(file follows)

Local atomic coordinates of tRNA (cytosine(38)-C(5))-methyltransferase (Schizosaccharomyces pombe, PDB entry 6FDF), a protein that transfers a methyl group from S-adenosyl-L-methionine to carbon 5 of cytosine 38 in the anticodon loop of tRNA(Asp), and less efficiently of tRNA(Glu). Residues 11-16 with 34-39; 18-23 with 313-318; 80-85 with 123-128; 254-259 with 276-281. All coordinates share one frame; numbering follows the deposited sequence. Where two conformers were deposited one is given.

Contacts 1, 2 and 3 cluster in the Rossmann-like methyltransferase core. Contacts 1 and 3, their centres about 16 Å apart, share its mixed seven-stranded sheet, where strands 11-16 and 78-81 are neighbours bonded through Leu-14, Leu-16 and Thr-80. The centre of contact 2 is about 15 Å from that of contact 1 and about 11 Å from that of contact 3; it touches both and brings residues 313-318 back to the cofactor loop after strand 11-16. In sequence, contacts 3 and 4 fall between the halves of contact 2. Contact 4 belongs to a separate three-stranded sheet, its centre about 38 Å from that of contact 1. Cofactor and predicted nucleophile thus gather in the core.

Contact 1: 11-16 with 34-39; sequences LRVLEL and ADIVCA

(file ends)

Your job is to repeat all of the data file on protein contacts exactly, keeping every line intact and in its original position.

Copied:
Local atomic coordinates of tRNA (cytosine(38)-C(5))-methyltransferase (Schizosaccharomyces pombe, PDB entry 6FDF), a protein that transfers a methyl group from S-adenosyl-L-methionine to carbon 5 of cytosine 38 in the anticodon loop of tRNA(Asp), and less efficiently of tRNA(Glu). Residues 11-16 with 34-39; 18-23 with 313-318; 80-85 with 123-128; 254-259 with 276-281. All coordinates share one frame; numbering follows the deposited sequence. Where two conformers were deposited one is given.

Contacts 1, 2 and 3 cluster in the Rossmann-like methyltransferase core. Contacts 1 and 3, their centres about 16 Å apart, share its mixed seven-stranded sheet, where strands 11-16 and 78-81 are neighbours bonded through Leu-14, Leu-16 and Thr-80. The centre of contact 2 is about 15 Å from that of contact 1 and about 11 Å from that of contact 3; it touches both and brings residues 313-318 back to the cofactor loop after strand 11-16. In sequence, contacts 3 and 4 fall between the halves of contact 2. Contact 4 belongs to a separate three-stranded sheet, its centre about 38 Å from that of contact 1. Cofactor and predicted nucleophile thus gather in the core.

Contact 1: 11-16 with 34-39; sequences LRVLEL and ADIVCA